Rosewood teacher recognized for agriculture program
By Phyllis Moore
Published in News on July 18, 2010 1:50 AM
Allison Jennings always knew she wanted to be a teacher, from the time she worked with little ones in Bible school at her church.
Growing up in Morehead City, her high school teachers also made a positive impression on the formerly shy student.
"They helped me develop my communication skills," she says, adding, "I was inspired by my ag teachers."
Their example prompted her to go into the same field. The fifth-year educator, all at Rosewood High School, teaches horticulture, animal science and shop.
The animal science aspect has especially become popular, she noted, and this year the school will have a livestock barn on campus.
"We will have a sheep and goats year-round," she said. "Normally, students can show livestock, but need a place to keep the animals. This is going to be an everyday, all-year-long experience so it's real exciting."
Her efforts and enthusiasm in the field have paid off in other ways. She was recently selected 2010 N.C. winner of the Outstanding Young Member Award given by the National Association of Agricultural Educators.
Recipients are agricultural educators who have been teaching for less than six years and have demonstrated significant progress toward establishing a successful agricultural education program.
Judging is based on such criteria as teaching philosophy, effective classroom and experiential instruction, development of partnerships and professional growth.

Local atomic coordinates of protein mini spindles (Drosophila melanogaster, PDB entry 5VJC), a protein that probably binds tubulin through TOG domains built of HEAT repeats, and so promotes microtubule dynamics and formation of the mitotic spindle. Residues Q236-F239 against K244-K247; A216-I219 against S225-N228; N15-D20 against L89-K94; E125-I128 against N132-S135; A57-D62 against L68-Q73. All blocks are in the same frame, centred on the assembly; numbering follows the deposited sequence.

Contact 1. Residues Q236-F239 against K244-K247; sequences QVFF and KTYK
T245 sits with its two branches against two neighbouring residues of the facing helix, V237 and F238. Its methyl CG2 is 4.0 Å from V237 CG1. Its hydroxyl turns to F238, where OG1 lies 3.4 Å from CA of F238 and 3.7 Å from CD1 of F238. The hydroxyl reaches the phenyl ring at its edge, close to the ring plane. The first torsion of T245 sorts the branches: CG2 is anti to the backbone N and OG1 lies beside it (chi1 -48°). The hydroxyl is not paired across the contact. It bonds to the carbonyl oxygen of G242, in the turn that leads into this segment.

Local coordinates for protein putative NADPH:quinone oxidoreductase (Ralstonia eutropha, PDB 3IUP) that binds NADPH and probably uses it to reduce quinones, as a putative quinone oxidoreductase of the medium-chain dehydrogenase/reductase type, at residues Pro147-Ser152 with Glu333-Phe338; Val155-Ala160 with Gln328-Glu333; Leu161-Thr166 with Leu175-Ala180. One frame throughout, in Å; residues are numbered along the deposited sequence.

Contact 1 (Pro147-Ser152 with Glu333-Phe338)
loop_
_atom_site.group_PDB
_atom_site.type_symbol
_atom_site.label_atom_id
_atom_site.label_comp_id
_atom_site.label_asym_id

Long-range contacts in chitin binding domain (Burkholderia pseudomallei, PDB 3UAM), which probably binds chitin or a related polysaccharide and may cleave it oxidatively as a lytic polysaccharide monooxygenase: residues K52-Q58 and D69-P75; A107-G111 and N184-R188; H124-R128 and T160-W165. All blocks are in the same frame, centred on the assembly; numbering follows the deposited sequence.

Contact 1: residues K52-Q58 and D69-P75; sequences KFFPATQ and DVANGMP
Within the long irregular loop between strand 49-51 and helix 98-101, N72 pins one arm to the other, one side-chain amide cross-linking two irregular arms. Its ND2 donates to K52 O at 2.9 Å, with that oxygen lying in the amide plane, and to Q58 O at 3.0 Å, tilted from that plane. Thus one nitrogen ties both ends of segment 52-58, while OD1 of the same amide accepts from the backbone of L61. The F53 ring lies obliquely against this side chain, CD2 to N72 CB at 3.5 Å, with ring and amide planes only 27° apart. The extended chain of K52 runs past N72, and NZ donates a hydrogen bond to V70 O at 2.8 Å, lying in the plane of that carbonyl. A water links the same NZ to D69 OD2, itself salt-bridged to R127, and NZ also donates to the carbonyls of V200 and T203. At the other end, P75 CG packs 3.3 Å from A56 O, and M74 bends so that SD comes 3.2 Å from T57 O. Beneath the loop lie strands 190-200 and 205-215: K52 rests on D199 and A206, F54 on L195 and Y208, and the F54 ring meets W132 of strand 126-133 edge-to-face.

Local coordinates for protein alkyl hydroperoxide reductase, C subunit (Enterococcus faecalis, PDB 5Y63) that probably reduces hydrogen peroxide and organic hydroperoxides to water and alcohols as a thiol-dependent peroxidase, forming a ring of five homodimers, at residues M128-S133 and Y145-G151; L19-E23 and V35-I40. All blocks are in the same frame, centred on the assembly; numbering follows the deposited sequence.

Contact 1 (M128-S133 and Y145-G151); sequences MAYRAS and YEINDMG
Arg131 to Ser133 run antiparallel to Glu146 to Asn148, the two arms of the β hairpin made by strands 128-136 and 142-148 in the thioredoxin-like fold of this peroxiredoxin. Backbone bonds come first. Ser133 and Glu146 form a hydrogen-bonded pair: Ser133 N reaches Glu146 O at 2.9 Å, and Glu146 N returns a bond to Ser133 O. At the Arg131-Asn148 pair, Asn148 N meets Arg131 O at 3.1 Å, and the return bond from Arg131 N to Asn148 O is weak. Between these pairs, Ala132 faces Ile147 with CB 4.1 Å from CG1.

The award was created to encourage early career agriculture teachers to remain in the profession, as well as become active members in their professional association.
No problem on either count, Mrs. Jennings said.
"I have just had a lot of fun," she said. "The Rosewood community is so great and so is the faculty and staff.
"It means a lot when students feel like they have grown as a person and to see freshmen come in kind of shy like I was, to become really good leaders. You feel really good about the people that are going to be in the community when they graduate. I feel like our program, with the FFA (Future Farmers of America) and the classes, has really built some of those students."
Rosewood has a particularly good-sized membership, Mrs. Jennings said, with about a 50/50 ratio of male and female students.
"We actually have a lot of girls who pursue the leadership stuff and community service," she said. "Guys are into the shop and greenhouse and also the competitions."
As a female participating in FFA and agriculture programs, first as a student and now as a teacher, the state recognition is especially gratifying.
"It means that I'm beginning to establish myself as an ag teacher in North Carolina in a predominantly male group," she said. "I feel like I have gained respect from my peers."
The young member award program is sponsored by John Deere as a special project of the National FFA Foundation. Mrs. Jennings will next compete against winners from surrounding states for the regional honor.
Regional winners will receive a plaque and an expense-paid trip to attend the 2010 NAAE Convention in Las Vegas in December.
Regardless of whether she wins at the regional level, though, she is already slated to go to Las Vegas, as a workshop presenter at the convention.
She was in Maryland this past week receiving training. Her topic will be the National Agriculture Science Ambassador program, helping bridge the gap between ag and science, preparing for the wave of the future, agriscience and biotechnology.
Husband Brent also works in a similar field, as 4-H youth livestock specialist at N.C. State University.
The couple are expecting their first child in February.